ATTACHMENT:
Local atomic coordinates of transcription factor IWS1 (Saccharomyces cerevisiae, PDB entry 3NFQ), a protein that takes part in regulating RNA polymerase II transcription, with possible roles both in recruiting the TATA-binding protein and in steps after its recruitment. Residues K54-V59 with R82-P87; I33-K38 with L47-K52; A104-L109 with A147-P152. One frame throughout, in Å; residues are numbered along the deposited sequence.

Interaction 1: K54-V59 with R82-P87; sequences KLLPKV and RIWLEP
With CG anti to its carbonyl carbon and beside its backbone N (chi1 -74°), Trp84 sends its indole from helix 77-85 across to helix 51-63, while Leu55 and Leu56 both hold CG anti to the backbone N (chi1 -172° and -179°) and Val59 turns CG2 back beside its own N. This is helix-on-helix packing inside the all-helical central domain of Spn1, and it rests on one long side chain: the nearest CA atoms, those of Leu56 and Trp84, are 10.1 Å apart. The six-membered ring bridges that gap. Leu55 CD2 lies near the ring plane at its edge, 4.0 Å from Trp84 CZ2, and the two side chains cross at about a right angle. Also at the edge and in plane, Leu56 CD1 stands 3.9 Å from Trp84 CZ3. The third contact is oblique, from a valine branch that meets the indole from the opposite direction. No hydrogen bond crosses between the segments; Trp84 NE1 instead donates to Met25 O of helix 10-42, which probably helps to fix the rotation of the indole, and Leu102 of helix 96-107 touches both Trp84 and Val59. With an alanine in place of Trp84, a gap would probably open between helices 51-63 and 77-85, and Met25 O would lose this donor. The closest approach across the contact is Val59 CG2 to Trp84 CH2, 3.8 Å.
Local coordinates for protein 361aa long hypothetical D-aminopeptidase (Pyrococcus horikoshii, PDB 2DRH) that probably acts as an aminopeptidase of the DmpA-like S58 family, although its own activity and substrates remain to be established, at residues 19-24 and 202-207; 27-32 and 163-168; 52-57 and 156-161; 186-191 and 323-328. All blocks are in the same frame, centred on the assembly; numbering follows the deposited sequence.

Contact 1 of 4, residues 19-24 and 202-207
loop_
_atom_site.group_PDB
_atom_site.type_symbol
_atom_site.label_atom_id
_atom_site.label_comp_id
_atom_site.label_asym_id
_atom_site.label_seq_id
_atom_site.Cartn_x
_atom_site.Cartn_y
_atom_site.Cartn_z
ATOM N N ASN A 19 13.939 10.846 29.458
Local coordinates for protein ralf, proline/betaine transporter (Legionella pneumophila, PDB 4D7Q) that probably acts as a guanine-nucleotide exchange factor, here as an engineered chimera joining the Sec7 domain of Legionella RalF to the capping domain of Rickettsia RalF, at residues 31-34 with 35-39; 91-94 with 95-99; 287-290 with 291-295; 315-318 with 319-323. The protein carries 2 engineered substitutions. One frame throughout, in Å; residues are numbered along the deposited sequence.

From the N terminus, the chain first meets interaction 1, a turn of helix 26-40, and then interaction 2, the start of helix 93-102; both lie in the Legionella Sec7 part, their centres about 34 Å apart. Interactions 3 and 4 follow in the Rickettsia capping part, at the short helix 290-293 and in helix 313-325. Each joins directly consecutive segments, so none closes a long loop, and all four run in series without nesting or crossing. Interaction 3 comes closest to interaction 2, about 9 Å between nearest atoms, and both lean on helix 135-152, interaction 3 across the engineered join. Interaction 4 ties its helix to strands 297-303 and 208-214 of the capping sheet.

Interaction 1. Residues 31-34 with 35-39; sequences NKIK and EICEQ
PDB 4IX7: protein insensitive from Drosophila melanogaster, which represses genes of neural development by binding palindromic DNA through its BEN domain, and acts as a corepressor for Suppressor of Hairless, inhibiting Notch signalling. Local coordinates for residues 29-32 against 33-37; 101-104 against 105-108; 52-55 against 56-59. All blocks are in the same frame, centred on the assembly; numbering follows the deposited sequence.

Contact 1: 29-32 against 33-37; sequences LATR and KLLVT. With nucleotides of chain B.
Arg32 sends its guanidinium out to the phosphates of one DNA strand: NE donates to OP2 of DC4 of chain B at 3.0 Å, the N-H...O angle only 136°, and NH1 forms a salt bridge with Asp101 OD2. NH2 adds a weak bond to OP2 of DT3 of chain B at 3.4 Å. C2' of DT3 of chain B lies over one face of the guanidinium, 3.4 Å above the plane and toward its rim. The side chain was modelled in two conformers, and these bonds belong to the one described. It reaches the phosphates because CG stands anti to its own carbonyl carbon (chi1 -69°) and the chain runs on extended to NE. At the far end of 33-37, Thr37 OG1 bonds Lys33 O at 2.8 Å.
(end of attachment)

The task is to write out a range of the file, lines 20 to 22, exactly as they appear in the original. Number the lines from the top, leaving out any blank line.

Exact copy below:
PDB 4IX7: protein insensitive from Drosophila melanogaster, which represses genes of neural development by binding palindromic DNA through its BEN domain, and acts as a corepressor for Suppressor of Hairless, inhibiting Notch signalling. Local coordinates for residues 29-32 against 33-37; 101-104 against 105-108; 52-55 against 56-59. All blocks are in the same frame, centred on the assembly; numbering follows the deposited sequence.

Contact 1: 29-32 against 33-37; sequences LATR and KLLVT. With nucleotides of chain B.
Arg32 sends its guanidinium out to the phosphates of one DNA strand: NE donates to OP2 of DC4 of chain B at 3.0 Å, the N-H...O angle only 136°, and NH1 forms a salt bridge with Asp101 OD2. NH2 adds a weak bond to OP2 of DT3 of chain B at 3.4 Å. C2' of DT3 of chain B lies over one face of the guanidinium, 3.4 Å above the plane and toward its rim. The side chain was modelled in two conformers, and these bonds belong to the one described. It reaches the phosphates because CG stands anti to its own carbonyl carbon (chi1 -69°) and the chain runs on extended to NE. At the far end of 33-37, Thr37 OG1 bonds Lys33 O at 2.8 Å.